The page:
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Last Wordsby George Carlin
Synopses & Reviews
As one of America's preeminent comedic voices, George Carlin saw it all throughout his extraordinary fifty-year career and made fun of most of it. Last Words is the story of the man behind some of the most seminal comedy of the last half century, blending his signature acer-bic humor with never-before-told stories from his own life.
In 1993 George Carlin asked his friend and bestselling author Tony Hendra to help him write his autobiography. For almost fifteen years, in scores of conversations, many of them recorded, the two discussed Carlin's life, times, and evolution as a major artist. When Carlin died at age seventy-one in June 2008 with the book still unpublished, Hendra set out to assemble it as his friend would have wanted. Last Words is the result, the rollicking, wrenching story of Carlin's life from birth — literally — to his final years, as well as a parting gift of laughter to the world of comedy he helped create.
George Carlin's journey to stardom began in the rough-and-tumble neighborhood of New York's Upper West Side in the 1940s, where class and culture wars planted the seeds for some of his best known material, including the notorious "Seven Words You Can Never Say On Television." His early conflicts, his long struggle with substance abuse, his turbulent relationships with his family, and his triumphs over catastrophic setbacks all fueled the unique comedic worldview he brought to the stage. From the heights of stardom to the low points few knew about, Last Words is told with the same razor-sharp honesty that made Carlin one of the best loved comedians in American history.
The autobiography that George Carlin had nearly completed before he died.
One of the undisputed heavyweight champions of American comedy, with nineteen appearances on the Johnny Carson show, thirteen HBO specials, five Grammys, and a critical Supreme Court battle over censorship under his belt, George Carlin saw it all throughout his extraordinary fifty-year career, and made fun of most of it. Last Words is the story of the man behind some of the most seminal comedy of the last half century, blending his signature acerbic humor with never-before-told stories from his own life, including encounters with a Who’s Who of 1970s celebrity—from Lenny Bruce to Hugh Hefner—and the origins of some of his most famous standup routines. Carlin’s early conflicts, his long struggle with substance abuse, his turbulent relationships with his family, and his triumphs over catastrophic setbacks all fueled the unique comedic worldview he brought to the stage. From the heights of stardom to the low points few knew about, Last Words is told with the same razor-sharp wit and unblinking honesty that made Carlin one of the best-loved comedians in American history.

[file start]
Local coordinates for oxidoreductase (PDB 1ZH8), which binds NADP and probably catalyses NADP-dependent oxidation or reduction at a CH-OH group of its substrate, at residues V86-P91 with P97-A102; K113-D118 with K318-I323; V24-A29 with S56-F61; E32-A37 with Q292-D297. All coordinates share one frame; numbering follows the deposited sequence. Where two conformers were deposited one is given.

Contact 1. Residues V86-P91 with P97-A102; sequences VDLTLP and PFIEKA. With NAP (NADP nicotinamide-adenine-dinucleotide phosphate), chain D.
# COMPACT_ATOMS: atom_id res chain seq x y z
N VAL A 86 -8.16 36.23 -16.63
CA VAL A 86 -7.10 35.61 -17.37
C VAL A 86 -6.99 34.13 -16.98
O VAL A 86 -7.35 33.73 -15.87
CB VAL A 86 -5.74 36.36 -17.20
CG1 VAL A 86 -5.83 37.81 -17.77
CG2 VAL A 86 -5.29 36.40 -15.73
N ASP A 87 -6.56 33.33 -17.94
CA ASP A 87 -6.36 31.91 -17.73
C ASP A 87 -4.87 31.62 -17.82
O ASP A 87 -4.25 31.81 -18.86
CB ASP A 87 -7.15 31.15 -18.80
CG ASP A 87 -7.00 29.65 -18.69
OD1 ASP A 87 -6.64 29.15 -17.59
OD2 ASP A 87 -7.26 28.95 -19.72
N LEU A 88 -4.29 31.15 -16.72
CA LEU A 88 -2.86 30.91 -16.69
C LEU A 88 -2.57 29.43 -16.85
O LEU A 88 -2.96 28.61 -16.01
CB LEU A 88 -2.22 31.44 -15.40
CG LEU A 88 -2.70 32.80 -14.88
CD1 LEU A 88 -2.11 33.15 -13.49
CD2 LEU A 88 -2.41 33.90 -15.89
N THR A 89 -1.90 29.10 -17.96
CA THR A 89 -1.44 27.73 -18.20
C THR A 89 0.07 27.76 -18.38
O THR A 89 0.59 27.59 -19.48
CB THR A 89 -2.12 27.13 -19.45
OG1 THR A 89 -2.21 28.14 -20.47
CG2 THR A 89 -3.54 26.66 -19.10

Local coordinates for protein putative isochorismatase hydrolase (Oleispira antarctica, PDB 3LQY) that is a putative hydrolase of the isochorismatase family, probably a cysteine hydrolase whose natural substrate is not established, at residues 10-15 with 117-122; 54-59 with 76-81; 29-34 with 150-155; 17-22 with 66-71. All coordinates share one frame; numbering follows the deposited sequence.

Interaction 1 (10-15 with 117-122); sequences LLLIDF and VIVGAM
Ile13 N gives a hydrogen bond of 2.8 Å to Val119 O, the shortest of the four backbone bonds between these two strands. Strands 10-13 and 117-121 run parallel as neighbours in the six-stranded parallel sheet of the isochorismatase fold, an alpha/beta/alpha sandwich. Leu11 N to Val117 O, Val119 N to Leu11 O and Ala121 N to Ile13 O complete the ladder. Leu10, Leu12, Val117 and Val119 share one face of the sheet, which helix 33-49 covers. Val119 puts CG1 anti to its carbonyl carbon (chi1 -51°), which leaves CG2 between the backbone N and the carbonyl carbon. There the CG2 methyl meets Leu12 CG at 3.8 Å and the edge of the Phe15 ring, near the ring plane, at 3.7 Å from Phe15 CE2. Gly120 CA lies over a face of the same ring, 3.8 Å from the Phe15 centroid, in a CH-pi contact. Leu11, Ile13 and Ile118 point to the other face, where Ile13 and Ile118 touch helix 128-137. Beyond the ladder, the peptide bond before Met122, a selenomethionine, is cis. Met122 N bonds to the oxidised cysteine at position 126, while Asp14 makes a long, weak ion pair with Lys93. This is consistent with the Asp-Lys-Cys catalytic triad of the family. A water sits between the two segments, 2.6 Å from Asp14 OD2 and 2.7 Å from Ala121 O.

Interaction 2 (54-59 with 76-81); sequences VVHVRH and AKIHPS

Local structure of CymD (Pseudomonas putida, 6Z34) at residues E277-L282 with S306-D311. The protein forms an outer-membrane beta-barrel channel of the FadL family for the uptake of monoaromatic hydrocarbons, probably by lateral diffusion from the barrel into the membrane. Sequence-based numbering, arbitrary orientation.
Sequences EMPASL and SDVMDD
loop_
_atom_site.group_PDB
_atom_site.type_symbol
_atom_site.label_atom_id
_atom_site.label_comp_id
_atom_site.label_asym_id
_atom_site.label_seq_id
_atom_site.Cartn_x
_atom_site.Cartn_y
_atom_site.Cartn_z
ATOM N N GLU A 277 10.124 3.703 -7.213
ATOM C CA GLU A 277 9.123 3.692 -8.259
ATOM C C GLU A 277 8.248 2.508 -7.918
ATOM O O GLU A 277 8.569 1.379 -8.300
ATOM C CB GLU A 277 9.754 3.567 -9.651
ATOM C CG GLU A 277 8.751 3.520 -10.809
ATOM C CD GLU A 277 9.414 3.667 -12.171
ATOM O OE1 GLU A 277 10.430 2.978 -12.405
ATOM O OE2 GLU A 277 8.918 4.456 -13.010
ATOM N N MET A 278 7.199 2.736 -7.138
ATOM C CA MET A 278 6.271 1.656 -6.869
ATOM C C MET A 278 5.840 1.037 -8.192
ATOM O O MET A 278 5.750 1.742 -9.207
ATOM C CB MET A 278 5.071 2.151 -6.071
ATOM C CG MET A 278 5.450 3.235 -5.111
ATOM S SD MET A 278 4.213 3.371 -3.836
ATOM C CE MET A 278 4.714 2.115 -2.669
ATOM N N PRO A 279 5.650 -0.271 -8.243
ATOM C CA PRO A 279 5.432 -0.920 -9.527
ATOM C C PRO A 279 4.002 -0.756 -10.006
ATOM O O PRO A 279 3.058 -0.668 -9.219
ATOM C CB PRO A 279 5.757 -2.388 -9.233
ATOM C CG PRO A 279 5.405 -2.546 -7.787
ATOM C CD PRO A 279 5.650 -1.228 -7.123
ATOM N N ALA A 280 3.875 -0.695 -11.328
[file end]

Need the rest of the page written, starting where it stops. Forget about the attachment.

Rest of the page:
With fourteen HBO specials, five Grammys, a critical Supreme Court battle over censorship, and countless appearances on the international comedy circuit, George Carlin saw it all and made fun of most of it.
Carlins journey to stardom began in the rough-and-tumble neighborhoods of New York in the 1950s, where class and culture wars planted the seeds for some of his earliest material including the infamous Seven Dirty Words routine. Carlin describes his major influences as an up-and-coming comic, talking about the origins of some of his most famous stand-up routines. The people he encountered on his rise to stardom reads like a Whos Who of 1970s celebrity, from Lenny Bruce who took him under his wing to Hugh Hefner who gave him his first big shot.
Carlin spares no details as he describes his life and career. He discusses his own battle with substance abuse, his often turbulent relationships with the women in his life, and the politics that informed so much of his stand-up. From the high points on stage to low points in the hospital, Last Words is George Carlins life told with the same brash, unblinking honesty that defined his comedy.
About the Author
Born in New York City in 1937, George Dennis Patrick Carlin was one of the greatest and most influential stand-up comedians of all time. He appeared on “The Tonight Show” more than 130 times, starred in an unprecedented thirteen HBO Specials, hosted the first “Saturday Night Live” and penned three New York Times bestselling books. Of the twenty-three solo albums recorded by Mr. Carlin, eleven were Grammy nominated and he took home the coveted statue five times including a 2001 Grammy win for Best Spoken Comedy Album for his reading of his best seller Brain Droppings. In 2002, Carlin was awarded the “Freedom of Speech Award” by the First Amendment Center in cooperation with the US Comedy Arts Festival in Aspen, Colorado, and he was the named eleventh recipient of The Kennedy Center Mark Twain Prize for American Humor in June of 2008. George Carlin passed away at age seventy-one on June 22, 2008 in Santa Monica, California.
Tony Hendra was recently described by The Independent of London as “one of the most brilliant comic talents of the post-war period” He began his comedic career with Graham Chapman of Monty Python, appeared six times on the Ed Sullivan Show, was one of the original editors of National Lampoon, edited the classic parody Not The New York Times, starred in This Is Spinal Tap, and co-created and co-produced the long-running British satirical series Spitting Image for which he was nominated for a British Academy Award. He has written or edited dozens of books, most of them satirical, with the exception of two New York Times bestsellers: Brotherhood (2001) and Father Joe (2004). He is a senior member of the Board of the nation-wide story-telling community, The Moth.
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